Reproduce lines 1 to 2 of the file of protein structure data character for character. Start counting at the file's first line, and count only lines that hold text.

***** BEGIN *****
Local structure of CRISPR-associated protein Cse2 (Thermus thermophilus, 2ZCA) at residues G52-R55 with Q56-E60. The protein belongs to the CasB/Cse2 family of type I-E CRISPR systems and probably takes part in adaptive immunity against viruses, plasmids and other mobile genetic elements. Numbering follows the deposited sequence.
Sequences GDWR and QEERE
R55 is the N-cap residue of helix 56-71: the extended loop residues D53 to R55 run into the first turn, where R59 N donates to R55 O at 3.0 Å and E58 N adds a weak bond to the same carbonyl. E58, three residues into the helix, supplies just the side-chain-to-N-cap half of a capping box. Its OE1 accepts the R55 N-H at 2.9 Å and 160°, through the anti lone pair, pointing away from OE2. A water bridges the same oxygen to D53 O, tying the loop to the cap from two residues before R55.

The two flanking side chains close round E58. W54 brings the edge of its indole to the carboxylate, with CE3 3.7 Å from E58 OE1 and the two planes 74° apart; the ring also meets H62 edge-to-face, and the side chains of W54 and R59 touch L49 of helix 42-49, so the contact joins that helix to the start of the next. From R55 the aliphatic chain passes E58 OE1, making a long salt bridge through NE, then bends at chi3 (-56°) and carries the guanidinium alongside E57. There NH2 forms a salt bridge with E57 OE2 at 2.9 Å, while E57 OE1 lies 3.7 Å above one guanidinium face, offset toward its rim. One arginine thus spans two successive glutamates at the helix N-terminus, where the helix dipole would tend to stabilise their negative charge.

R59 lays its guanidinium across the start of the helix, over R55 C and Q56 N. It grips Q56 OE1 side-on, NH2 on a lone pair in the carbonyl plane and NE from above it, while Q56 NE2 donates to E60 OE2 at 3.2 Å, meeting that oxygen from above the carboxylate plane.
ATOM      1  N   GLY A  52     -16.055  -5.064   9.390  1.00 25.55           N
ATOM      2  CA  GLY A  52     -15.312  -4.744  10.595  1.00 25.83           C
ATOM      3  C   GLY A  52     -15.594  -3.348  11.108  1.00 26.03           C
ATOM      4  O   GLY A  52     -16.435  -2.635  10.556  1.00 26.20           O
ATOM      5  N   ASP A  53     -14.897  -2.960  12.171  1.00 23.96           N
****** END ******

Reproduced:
Local structure of CRISPR-associated protein Cse2 (Thermus thermophilus, 2ZCA) at residues G52-R55 with Q56-E60. The protein belongs to the CasB/Cse2 family of type I-E CRISPR systems and probably takes part in adaptive immunity against viruses, plasmids and other mobile genetic elements. Numbering follows the deposited sequence.
Sequences GDWR and QEERE